XPOME

XPOME, 2012.

Graffiti

Details

  • Photographer: Ina Ivanova
  • Material: spraypaint on metal

  • Property of: Ina Ivanova
  • Description: personal archive of the author of the article
  • References: https://terminal3.bg/xpome/

Sofia 9х13, whose name originated namely from the size of the photographs he collected. ХРОМЕ conserved graffiti which have long been covered by others in time and tells in turn that one of the goals of this is to have an educational effect on young writers (from the English writers – those who write, not scratch), so that they would take the environment into consideration. As a whole, it is difficult to discuss any continuity between the artists, more likely there are types of initiations. This is a world with a hidden hierarchy and unwritten rules, but nevertheless the scene in Bulgaria is so chaotic that some graffiti only exist from today for tomorrow and are crossed (from the English “cross” – go from one side to another, draw a line across something) or destroyed by citizens or government institutions. Artists such as PORN (PXRN) share the idea behind the choice of this very alias.

PXRN

Pasting by PXRN, 2004.

Graffiti

Details

  • Material: paper pasting on wall

  • Property of: PXRN

PXRN

Graffiti by PXRN, 2006.

Graffiti

Details

  • Material: spraypaint

  • Property of: PXRN

“In the beginning of 2000 this was the most adequate way to describe reality in the totally messed-up, dirty, chaotic, and at the same time beautiful post-Communist Bulgarian scenery.” A similar impression gave a tag by FARS (“Lighthouse”), whose name came from one of the architectural sights in his home city, the lighthouse at Varna Marine Station, but if we find the tag in a specific situation in the urban environment, it describes a reaction to our everyday life.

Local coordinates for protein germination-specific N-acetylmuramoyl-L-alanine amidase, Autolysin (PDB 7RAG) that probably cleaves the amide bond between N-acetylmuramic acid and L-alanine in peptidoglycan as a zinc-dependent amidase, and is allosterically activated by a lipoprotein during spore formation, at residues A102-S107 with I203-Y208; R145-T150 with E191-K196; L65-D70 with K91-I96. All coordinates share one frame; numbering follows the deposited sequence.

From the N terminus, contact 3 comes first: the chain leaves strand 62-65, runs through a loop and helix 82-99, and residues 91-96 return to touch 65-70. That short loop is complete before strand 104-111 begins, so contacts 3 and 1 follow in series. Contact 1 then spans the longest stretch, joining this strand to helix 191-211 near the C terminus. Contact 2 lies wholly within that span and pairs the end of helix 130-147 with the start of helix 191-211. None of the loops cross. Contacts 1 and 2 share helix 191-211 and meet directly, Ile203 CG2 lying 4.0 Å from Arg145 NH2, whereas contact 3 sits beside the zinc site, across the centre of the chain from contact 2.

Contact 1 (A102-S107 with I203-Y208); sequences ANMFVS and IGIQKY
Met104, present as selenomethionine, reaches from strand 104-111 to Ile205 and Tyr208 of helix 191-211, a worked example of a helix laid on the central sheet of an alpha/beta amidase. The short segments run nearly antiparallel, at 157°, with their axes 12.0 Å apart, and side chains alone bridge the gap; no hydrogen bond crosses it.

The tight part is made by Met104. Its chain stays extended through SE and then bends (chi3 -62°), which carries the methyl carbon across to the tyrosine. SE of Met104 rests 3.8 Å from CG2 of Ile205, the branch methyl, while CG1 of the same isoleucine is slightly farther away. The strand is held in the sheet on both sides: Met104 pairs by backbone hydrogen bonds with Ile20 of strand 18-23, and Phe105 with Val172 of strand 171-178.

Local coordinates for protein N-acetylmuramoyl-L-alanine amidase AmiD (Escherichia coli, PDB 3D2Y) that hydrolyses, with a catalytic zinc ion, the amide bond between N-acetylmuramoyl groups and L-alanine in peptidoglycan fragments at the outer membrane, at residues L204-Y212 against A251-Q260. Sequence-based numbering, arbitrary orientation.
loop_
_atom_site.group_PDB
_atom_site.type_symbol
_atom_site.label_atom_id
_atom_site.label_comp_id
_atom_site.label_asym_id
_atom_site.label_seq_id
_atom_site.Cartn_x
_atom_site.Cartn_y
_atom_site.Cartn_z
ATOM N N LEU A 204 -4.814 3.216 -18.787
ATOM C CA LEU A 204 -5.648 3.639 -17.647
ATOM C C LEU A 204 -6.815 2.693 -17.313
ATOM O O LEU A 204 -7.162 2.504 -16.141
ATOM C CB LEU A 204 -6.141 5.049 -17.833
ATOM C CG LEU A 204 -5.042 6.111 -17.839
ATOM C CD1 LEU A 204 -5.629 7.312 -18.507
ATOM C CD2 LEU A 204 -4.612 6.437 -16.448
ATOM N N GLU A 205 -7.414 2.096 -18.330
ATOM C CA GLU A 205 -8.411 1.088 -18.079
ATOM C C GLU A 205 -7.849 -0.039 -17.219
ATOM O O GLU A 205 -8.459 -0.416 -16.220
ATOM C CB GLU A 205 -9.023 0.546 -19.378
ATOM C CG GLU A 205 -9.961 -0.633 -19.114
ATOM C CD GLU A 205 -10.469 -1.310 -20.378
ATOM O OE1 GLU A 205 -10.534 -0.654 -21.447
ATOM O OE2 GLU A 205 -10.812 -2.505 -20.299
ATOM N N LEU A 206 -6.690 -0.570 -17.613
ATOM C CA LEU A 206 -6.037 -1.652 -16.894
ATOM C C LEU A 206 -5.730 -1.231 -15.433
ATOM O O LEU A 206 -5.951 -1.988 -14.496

FARS

Graffiti by FARS, 2013.

Graffiti

Details

  • Photographer: Ina Ivanova
  • Material: spraypaint

  • Property of: Ina Ivanova
  • Description: personal archive of the author of the article

various artists

View from Marine station Varna, 2012.

Graffiti

Details

  • Photographer: Ina Ivanova

“I select untended parts of the urban infrastructure, things that deserve some paint on them. The municipalities do not take care of their external, let alone their internal structures, they couldn’t care less, and the cans contain strong glue which seals and is water-resistant,” artist KLOK shared his personal cause. His passion for contemporary art in its various forms and his work in graphic techniques such as lithography and drypoint is revealed in his attitude to the narrative, which often mixes political and folklore motifs and details when he paints on walls.

Other artists such as NASIMO share that they also comply “with the surrounding buildings, the general mood present in the air, and with the dominant colours”. Nowadays, he paints legal graffiti walls and makes exhibitions of paintings and thus has the time and focus necessary to work in detail and continuously develop in term of his technique.

NASIMO

Work in progress by NASIMO, 2013.

Graffiti

Details

  • Photographer: Ina Ivanova
  • Material: spraypaint on wall

  • Property of: Ina Ivanova
  • Description: personal archive of the author of the article
  • References: www.nasimo.org
       

In this way, he is able to seek emotionality in the matter and the body for a much longer period of time, and link it to the spiritual development of the human, “my work is often connected with the universal human values and the soul as the part of us which everyone has and carries in this body.” NASIMO also works in the field of self-publishing and created the publications Napalm Graffix in 2007 and A Graffiti of Cats in 2015. Another interesting self-published work is the book Ferret, Polecat or Feral Acts: My Stuff and the Graffiti Scene in Bulgaria from 2001 to 2016 by POR (“Ferret”).  

NASIMO

Graffiti by NASIMO, 2013.

Graffiti

Details

  • Photographer: Ina Ivanova
  • Material: paper pasting on wall

  • Property of: Ina Ivanova
  • Description: personal archive